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Amid trade war, floods compound Nebraska farmers' woes

Amid trade war, floods compound Nebraska farmers' woes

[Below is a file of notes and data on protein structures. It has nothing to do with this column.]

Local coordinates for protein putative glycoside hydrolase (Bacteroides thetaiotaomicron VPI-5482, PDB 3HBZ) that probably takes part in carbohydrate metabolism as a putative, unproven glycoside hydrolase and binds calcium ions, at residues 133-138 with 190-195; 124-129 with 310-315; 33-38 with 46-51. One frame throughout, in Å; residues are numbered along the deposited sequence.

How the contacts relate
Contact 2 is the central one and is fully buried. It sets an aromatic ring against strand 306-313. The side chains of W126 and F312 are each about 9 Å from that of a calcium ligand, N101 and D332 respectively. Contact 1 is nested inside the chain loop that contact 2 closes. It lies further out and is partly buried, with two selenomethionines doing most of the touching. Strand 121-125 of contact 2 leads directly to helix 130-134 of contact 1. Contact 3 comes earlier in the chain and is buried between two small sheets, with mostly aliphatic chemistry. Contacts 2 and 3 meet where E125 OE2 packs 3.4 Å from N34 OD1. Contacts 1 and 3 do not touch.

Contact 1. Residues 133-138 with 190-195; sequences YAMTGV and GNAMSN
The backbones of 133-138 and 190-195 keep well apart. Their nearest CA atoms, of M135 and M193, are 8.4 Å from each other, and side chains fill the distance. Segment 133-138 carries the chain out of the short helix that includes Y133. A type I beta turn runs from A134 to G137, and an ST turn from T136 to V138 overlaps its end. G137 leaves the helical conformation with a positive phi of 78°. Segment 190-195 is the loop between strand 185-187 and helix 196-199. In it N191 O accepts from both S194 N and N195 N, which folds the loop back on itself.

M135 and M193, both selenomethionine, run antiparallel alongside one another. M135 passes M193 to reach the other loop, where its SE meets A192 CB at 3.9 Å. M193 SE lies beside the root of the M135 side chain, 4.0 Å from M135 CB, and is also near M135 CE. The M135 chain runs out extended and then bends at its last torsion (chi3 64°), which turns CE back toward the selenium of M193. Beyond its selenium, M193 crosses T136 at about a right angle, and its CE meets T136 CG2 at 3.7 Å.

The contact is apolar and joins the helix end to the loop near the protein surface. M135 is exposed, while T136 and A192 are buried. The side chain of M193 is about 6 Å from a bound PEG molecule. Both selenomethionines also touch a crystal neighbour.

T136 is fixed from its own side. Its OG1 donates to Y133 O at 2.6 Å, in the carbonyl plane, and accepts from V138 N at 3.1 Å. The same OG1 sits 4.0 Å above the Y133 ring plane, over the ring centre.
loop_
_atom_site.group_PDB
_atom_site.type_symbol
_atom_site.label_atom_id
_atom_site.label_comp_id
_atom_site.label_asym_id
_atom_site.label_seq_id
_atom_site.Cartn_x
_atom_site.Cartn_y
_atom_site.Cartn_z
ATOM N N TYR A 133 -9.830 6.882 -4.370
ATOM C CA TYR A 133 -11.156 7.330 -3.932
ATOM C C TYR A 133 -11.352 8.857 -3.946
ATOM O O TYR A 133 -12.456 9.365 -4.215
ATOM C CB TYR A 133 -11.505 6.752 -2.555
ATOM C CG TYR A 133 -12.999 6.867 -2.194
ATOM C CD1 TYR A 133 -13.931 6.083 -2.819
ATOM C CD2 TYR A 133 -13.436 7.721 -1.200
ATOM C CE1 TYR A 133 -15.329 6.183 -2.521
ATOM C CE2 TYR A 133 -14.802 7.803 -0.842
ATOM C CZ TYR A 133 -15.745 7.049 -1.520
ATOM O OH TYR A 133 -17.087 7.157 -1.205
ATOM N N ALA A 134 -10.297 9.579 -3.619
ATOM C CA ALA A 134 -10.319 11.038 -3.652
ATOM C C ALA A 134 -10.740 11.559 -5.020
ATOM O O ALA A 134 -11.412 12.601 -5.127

ORCHARD (United States) May 18: Already hurt by the US-China trade war, farmers in Nebraska are reeling from this year's devastating floods, which ravaged crops and left little time to plant for the next harvest, reports AFP. Damage from the March rains in the Midwest is visible across the landscape north of Omaha, the state's biggest city: trees have fallen, growing fields are caked in mud and rivers are at elevated levels. "Road Closed" signs pop up often in particularly water-logged areas where bridges and dikes were overwhelmed, making neighborhoods uninhabitable and cutting off public services. Cows are visible in some pastures but many breeders are still tallying their losses. Some animals died in the floods and others perished after being sickened by bad water. "I know people who lost a lot of their animals because they were stranded in the floods," said Jim Dinklage, a farmer in Orchard, about three hours from Omaha. "You couldn't have access to them." Of Nebraska's 93 counties, 81 have declared states of emergency, said Steve Wellman, director of the Nebraska Department of Agriculture. "So 85 percent of the state of Nebraska has been impacted by either flooding or blizzard conditions from the middle of March," he said. Damages are estimated at more than $800 million, about $400 million in the livestock industry and $440 million in crops. Among the 50 states, Nebraska is the third-biggest corn producer and second-biggest ethanol producer. One out of four jobs is tied to farming, the state's biggest sector. In Scribner, north of Omaha, Ruth and Sid Ready describe a closing window of opportunity for the season. Corn is usually planted from mid-April through May, while soybeans are sown through July 1. "It's not like we've got a lot of alternatives out here. You either get your crop in the spring, or you are out of income for the entire year," said Ruth Ready, adding that the floods shrank this season's usable acreage, threatening the next harvest. The couple, who also raise cows, estimate the rains will effectively double the costs in the Nebraska farm belt this year. Clare and Gayle Duda, corn and soy farmers in nearby Ponca Hills, said they were facing a similar situation.

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